Occupational Adjustment Problems Among Jews

By Irwin Rosen

Jewish Communal Service Association of North America (JCSA), National Conference of Jewish Social Service, September 1935

The author presents results of a study based on applicants at the central employment bureau of the New York Jewish Federation, a population which the author notes may not be representative of the unemployed Jewish population as a whole. The study finds that these applicants are typically young, in fairly good economic circumstances, well educated and chiefly trained for white-collar and professional occupations and away from the manual occupations pursued to a large extent by their fathers. These applicants have been identified mainly with the so-called typical Jewish industries: clothing, furs, foods, amusements, banking and brokerage, and retail trade.

Topic: Social Services, Social Work, Professional Development, Workplace, Vocational Service, Economy, Employment, Economic Development, Professions, Jobs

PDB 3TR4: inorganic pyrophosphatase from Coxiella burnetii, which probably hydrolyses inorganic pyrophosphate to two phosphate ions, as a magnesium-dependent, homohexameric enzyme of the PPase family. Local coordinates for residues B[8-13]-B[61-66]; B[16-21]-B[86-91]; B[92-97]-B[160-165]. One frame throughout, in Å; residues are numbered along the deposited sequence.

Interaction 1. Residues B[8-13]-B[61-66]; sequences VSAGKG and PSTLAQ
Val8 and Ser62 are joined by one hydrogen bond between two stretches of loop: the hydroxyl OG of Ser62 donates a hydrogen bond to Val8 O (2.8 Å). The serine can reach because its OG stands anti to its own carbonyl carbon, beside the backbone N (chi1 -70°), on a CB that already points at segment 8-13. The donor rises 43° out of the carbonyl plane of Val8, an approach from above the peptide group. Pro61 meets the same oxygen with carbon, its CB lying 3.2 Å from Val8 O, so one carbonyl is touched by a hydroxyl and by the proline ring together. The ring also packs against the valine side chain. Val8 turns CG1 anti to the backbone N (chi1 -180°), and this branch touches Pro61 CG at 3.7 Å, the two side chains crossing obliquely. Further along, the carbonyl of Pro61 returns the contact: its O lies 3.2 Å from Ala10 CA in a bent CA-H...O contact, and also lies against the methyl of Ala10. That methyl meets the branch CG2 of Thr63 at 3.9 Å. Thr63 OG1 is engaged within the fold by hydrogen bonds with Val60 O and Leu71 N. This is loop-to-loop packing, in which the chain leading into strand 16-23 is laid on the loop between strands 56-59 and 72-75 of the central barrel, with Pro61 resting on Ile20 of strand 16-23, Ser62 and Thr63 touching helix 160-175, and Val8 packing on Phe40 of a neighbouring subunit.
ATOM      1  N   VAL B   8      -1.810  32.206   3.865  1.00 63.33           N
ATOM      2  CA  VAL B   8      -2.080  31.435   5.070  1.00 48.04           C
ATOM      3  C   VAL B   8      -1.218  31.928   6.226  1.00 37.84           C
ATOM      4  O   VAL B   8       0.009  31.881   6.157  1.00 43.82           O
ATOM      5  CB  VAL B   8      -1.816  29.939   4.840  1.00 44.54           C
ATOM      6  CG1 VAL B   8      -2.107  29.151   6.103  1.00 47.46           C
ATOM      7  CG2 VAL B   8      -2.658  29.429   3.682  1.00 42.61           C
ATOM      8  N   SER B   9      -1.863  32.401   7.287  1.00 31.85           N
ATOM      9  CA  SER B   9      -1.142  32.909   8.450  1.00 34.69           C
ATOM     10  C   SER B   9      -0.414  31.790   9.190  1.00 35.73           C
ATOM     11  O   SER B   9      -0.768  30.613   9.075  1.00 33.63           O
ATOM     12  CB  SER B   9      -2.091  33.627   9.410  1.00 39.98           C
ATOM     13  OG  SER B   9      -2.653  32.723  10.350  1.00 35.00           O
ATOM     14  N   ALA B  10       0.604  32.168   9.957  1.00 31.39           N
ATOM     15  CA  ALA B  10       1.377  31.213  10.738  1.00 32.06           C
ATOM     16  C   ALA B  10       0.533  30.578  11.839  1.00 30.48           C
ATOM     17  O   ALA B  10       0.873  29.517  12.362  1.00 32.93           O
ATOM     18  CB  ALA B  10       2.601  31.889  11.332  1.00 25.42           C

Name of Publication: The Jewish Social Service Quarterly

Editor: Bluhm, Solomon

Volume/Issue: Vol.12/no.1

Page Number(s): 15-19

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Genre: Article

Coverage: New York, New York , United States

Language: English

Copyright Holder: Publisher

Copyright Information: Download for personal use, freely distribute link

Bibliographic Information:
Rosen, Irwin. Occupational Adjustment Problems Among Jews. The Jewish Social Service Quarterly. Jewish Communal Service Association of North America (JCSA),National Conference of Jewish Social Service. September 1935: 15-19. http://www.bjpa.org/Publications/details.cfm?PublicationID=12164


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